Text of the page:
The prism consists of a four-sided block of glass shaped as a right prism with 90°, 75°, 135°, and 60° angles on the end faces. Light enters the prism through face AB, undergoes total internal reflection from face BC, and exits through face AD. The refraction of the light as it enters and exits the prism is such that one particular wavelength of the light is deviated by exactly 90°. As the prism is rotated around an axis O, the line of intersection of bisector of ∠BAD and the reflecting face BC, the selected wavelength which is deviated by 90° is changed without changing the geometry or relative positions of the input and output beams.
The prism is commonly used to separate a single required wavelength from a light beam containing multiple wavelengths, such as a particular output line from a multi-line laser due to its ability to separate beams even after they have undergone a non-linear frequency conversion. For this reason, they are also commonly used in optical atomic spectroscopy.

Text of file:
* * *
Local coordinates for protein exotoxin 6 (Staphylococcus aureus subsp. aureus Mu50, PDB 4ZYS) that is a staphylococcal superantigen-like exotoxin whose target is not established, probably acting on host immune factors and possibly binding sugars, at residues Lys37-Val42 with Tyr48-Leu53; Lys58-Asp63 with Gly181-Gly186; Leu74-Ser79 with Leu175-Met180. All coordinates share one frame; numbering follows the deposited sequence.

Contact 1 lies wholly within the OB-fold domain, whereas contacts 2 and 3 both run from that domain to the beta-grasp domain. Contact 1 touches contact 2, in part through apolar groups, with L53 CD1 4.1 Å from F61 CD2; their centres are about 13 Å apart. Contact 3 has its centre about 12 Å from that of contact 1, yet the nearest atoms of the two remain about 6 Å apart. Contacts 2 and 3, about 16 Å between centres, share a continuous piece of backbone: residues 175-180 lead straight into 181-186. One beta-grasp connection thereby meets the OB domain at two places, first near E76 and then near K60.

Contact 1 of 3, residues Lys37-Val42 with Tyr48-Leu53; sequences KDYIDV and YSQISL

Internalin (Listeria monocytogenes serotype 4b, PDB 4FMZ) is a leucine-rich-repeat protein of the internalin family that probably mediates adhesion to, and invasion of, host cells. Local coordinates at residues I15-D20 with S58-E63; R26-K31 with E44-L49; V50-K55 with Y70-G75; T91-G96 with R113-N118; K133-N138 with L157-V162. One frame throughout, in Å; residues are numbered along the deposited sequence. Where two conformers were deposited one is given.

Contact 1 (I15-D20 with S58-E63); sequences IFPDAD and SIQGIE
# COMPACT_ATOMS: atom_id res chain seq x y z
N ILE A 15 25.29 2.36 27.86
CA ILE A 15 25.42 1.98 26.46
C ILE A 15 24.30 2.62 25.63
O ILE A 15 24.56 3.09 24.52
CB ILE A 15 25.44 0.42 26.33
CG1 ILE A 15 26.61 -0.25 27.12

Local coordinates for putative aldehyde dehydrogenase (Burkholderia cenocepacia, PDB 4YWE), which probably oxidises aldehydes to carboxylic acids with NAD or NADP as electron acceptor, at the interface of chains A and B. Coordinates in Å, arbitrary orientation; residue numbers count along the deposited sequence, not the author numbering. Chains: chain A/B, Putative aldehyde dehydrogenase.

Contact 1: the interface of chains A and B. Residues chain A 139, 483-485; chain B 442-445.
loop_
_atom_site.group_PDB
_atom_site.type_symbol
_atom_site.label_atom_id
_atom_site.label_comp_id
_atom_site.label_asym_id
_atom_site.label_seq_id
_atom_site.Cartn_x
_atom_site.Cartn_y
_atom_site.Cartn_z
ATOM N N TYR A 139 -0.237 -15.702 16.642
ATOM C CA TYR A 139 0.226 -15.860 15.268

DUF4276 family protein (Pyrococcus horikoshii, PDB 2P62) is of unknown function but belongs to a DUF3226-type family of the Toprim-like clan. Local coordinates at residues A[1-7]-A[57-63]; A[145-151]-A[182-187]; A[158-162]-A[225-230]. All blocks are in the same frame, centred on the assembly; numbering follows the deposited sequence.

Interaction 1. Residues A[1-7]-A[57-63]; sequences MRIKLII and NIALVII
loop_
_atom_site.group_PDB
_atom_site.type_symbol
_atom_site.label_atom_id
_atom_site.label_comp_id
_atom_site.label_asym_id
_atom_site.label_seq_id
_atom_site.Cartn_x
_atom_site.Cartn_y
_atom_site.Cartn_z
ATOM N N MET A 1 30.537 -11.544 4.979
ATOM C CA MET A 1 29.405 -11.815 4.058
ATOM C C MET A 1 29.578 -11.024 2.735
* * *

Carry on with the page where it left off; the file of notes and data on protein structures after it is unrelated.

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- Forsythe, W. E. (1917). "The Rotation of Prisms of Constant Deviation". Astrophysical Journal. 45: 278–284. Bibcode:1917ApJ....45..278F. doi:10.1086/142328.
- Svanberg, S. (2004), Atomic and Molecular Spectroscopy.